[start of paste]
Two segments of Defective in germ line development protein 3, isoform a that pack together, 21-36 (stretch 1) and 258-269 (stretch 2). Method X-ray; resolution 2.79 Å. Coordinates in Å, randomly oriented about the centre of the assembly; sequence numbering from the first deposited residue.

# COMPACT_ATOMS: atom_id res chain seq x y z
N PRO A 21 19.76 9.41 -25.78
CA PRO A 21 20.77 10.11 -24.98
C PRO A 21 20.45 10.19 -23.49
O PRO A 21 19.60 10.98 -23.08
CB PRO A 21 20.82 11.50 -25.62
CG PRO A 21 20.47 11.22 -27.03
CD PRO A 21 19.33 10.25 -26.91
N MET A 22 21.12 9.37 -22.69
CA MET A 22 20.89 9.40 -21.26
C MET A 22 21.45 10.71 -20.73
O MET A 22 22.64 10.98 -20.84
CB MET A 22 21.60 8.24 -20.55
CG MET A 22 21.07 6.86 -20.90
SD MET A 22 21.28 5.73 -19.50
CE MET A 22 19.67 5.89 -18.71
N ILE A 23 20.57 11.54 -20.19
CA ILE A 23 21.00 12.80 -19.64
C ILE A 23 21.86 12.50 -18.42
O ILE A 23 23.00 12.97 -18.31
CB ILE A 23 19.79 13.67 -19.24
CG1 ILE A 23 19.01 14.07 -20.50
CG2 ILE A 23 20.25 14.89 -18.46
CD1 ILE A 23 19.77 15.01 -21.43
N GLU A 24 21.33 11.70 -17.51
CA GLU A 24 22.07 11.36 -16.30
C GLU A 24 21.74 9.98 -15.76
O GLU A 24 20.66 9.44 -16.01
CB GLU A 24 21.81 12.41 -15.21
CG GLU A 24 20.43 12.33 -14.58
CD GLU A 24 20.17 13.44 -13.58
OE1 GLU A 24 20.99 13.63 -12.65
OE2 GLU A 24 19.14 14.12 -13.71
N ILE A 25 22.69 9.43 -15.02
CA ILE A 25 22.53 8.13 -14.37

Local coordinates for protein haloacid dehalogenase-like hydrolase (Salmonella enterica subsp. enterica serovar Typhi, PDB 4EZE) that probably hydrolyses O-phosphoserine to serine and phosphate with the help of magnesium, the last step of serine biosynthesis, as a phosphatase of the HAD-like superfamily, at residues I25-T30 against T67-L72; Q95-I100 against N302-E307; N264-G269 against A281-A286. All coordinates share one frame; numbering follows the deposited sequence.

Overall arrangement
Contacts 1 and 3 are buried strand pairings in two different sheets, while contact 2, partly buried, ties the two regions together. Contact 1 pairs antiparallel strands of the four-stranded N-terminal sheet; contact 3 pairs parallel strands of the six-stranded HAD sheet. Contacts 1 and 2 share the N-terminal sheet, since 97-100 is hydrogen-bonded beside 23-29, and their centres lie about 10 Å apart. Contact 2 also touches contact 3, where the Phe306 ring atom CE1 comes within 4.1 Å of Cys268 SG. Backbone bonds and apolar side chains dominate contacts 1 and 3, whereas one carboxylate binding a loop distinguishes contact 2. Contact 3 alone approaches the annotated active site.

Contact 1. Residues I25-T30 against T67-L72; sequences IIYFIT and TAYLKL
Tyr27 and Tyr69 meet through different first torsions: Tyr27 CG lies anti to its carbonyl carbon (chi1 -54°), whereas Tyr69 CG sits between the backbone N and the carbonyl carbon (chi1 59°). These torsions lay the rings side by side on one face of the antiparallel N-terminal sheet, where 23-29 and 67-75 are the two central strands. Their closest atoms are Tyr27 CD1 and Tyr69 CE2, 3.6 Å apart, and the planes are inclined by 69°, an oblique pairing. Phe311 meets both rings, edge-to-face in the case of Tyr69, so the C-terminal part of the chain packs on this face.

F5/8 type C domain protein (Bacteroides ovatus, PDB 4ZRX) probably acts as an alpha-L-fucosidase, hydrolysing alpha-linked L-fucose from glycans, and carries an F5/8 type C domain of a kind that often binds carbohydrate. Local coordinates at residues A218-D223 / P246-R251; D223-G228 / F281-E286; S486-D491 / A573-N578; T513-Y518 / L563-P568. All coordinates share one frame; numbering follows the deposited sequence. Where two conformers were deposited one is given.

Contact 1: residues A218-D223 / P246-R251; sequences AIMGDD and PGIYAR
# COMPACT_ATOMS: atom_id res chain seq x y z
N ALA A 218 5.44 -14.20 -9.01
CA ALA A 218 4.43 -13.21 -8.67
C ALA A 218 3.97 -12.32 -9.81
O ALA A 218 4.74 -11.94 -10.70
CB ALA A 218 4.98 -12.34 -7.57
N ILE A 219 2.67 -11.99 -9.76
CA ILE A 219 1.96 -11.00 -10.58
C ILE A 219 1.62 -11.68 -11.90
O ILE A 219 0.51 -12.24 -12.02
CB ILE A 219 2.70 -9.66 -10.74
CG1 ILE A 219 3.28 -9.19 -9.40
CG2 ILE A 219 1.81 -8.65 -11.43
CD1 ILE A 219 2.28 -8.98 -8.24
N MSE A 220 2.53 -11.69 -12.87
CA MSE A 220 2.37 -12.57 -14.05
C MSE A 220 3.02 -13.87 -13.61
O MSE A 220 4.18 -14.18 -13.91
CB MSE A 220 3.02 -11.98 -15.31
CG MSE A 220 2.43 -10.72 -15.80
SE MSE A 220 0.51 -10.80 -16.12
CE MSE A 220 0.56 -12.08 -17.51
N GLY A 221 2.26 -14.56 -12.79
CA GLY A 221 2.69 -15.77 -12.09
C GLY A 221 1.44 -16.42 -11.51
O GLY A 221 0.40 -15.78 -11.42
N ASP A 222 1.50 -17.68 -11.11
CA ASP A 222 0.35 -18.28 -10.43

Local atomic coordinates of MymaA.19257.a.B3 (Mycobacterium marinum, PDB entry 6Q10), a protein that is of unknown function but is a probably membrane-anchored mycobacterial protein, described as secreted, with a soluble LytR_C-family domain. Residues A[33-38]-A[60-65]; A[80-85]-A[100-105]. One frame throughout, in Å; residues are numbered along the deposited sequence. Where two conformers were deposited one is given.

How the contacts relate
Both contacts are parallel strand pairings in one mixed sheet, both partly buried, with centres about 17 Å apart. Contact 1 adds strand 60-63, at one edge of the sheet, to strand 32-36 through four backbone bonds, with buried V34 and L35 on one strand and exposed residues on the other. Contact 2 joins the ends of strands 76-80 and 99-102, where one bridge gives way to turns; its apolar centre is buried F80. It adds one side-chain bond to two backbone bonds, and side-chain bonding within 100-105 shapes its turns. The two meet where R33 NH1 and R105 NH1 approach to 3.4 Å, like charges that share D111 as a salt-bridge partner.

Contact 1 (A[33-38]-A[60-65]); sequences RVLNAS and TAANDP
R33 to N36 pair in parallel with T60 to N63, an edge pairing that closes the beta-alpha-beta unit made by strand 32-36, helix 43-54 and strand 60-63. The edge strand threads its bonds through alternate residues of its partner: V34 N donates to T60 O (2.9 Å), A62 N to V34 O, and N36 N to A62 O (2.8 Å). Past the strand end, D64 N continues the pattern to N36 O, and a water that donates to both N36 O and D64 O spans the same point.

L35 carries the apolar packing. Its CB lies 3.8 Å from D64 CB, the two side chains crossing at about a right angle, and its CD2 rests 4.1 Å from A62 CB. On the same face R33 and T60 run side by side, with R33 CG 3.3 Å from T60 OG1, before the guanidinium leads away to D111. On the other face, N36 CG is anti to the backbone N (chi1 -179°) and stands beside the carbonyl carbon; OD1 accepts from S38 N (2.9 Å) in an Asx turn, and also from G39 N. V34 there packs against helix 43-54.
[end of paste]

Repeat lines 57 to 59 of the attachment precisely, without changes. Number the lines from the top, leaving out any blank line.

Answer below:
CD1 ILE A 219 2.28 -8.98 -8.24
N MSE A 220 2.53 -11.69 -12.87
CA MSE A 220 2.37 -12.57 -14.05